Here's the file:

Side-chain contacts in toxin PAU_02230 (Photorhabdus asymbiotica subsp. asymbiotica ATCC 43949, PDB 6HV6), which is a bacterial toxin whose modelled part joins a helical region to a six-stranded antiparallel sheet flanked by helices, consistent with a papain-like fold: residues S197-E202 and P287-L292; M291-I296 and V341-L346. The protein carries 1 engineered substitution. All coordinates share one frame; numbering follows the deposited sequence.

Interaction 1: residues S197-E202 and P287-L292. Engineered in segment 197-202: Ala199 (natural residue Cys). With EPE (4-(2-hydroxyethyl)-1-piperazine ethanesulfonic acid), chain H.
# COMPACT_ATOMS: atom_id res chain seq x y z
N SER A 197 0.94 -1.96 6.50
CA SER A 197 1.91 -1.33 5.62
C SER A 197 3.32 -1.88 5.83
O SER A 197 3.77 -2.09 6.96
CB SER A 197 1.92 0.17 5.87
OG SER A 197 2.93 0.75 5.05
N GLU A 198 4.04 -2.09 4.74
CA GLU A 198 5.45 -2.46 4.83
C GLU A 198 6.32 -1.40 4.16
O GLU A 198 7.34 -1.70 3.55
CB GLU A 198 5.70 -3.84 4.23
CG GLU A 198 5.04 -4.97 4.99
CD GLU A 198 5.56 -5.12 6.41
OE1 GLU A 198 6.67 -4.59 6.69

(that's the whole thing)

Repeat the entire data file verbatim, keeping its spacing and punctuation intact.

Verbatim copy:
Side-chain contacts in toxin PAU_02230 (Photorhabdus asymbiotica subsp. asymbiotica ATCC 43949, PDB 6HV6), which is a bacterial toxin whose modelled part joins a helical region to a six-stranded antiparallel sheet flanked by helices, consistent with a papain-like fold: residues S197-E202 and P287-L292; M291-I296 and V341-L346. The protein carries 1 engineered substitution. All coordinates share one frame; numbering follows the deposited sequence.

Interaction 1: residues S197-E202 and P287-L292. Engineered in segment 197-202: Ala199 (natural residue Cys). With EPE (4-(2-hydroxyethyl)-1-piperazine ethanesulfonic acid), chain H.
# COMPACT_ATOMS: atom_id res chain seq x y z
N SER A 197 0.94 -1.96 6.50
CA SER A 197 1.91 -1.33 5.62
C SER A 197 3.32 -1.88 5.83
O SER A 197 3.77 -2.09 6.96
CB SER A 197 1.92 0.17 5.87
OG SER A 197 2.93 0.75 5.05
N GLU A 198 4.04 -2.09 4.74
CA GLU A 198 5.45 -2.46 4.83
C GLU A 198 6.32 -1.40 4.16
O GLU A 198 7.34 -1.70 3.55
CB GLU A 198 5.70 -3.84 4.23
CG GLU A 198 5.04 -4.97 4.99
CD GLU A 198 5.56 -5.12 6.41
OE1 GLU A 198 6.67 -4.59 6.69